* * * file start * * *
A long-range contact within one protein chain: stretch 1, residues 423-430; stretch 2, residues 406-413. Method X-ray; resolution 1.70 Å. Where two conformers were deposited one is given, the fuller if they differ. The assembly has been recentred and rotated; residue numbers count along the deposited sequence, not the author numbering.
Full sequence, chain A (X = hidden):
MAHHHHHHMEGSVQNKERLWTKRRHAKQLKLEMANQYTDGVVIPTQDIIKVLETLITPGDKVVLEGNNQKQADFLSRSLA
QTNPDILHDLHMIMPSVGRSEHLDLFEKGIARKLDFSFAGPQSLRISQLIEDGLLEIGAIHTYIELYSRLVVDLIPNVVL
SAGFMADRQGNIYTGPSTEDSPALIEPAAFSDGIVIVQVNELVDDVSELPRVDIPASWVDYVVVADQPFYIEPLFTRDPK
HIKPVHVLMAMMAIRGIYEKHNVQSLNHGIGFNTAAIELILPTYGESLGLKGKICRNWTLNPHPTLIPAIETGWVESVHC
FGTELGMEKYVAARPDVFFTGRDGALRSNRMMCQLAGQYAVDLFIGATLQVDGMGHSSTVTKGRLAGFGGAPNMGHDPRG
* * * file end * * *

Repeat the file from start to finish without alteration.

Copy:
A long-range contact within one protein chain: stretch 1, residues 423-430; stretch 2, residues 406-413. Method X-ray; resolution 1.70 Å. Where two conformers were deposited one is given, the fuller if they differ. The assembly has been recentred and rotated; residue numbers count along the deposited sequence, not the author numbering.
Full sequence, chain A (X = hidden):
MAHHHHHHMEGSVQNKERLWTKRRHAKQLKLEMANQYTDGVVIPTQDIIKVLETLITPGDKVVLEGNNQKQADFLSRSLA
QTNPDILHDLHMIMPSVGRSEHLDLFEKGIARKLDFSFAGPQSLRISQLIEDGLLEIGAIHTYIELYSRLVVDLIPNVVL
SAGFMADRQGNIYTGPSTEDSPALIEPAAFSDGIVIVQVNELVDDVSELPRVDIPASWVDYVVVADQPFYIEPLFTRDPK
HIKPVHVLMAMMAIRGIYEKHNVQSLNHGIGFNTAAIELILPTYGESLGLKGKICRNWTLNPHPTLIPAIETGWVESVHC
FGTELGMEKYVAARPDVFFTGRDGALRSNRMMCQLAGQYAVDLFIGATLQVDGMGHSSTVTKGRLAGFGGAPNMGHDPRG